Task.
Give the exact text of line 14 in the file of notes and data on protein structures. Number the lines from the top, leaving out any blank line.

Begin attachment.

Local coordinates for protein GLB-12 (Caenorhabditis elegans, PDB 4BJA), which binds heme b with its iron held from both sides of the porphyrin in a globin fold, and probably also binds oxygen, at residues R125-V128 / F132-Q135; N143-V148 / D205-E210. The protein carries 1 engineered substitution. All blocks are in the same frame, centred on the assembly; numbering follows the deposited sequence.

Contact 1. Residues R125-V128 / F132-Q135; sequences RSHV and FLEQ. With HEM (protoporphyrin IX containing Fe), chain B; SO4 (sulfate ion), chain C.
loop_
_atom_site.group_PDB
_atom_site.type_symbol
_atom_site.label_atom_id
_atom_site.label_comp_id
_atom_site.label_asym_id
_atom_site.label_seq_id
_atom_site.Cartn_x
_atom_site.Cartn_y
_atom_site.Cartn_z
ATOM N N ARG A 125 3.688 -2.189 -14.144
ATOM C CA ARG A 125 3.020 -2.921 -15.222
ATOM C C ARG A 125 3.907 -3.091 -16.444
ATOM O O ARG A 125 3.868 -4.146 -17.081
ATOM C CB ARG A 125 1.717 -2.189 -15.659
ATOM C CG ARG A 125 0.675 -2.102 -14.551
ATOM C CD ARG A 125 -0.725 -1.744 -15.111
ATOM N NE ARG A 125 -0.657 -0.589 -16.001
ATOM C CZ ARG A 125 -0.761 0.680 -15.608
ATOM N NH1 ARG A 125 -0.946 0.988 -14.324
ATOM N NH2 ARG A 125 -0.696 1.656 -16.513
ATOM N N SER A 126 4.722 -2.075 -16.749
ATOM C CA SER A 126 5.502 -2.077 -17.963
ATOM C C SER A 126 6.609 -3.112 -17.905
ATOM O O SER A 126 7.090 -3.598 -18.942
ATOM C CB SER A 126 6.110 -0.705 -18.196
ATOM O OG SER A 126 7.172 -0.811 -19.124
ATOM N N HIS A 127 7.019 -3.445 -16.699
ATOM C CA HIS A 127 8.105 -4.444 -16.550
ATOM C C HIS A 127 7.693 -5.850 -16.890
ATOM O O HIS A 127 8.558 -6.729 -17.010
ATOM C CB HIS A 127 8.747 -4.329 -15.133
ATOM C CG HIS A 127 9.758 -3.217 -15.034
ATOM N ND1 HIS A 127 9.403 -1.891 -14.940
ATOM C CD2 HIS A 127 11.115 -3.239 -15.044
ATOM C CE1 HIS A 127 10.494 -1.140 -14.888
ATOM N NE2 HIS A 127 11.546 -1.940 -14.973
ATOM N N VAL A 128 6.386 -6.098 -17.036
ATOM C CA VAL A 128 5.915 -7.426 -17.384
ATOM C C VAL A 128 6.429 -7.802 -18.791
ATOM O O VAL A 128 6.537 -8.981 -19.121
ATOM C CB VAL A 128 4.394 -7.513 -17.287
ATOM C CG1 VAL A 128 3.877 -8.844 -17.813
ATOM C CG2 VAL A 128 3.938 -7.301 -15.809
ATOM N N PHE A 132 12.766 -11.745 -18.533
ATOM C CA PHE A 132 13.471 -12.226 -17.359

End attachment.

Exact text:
ATOM C CA ARG A 125 3.020 -2.921 -15.222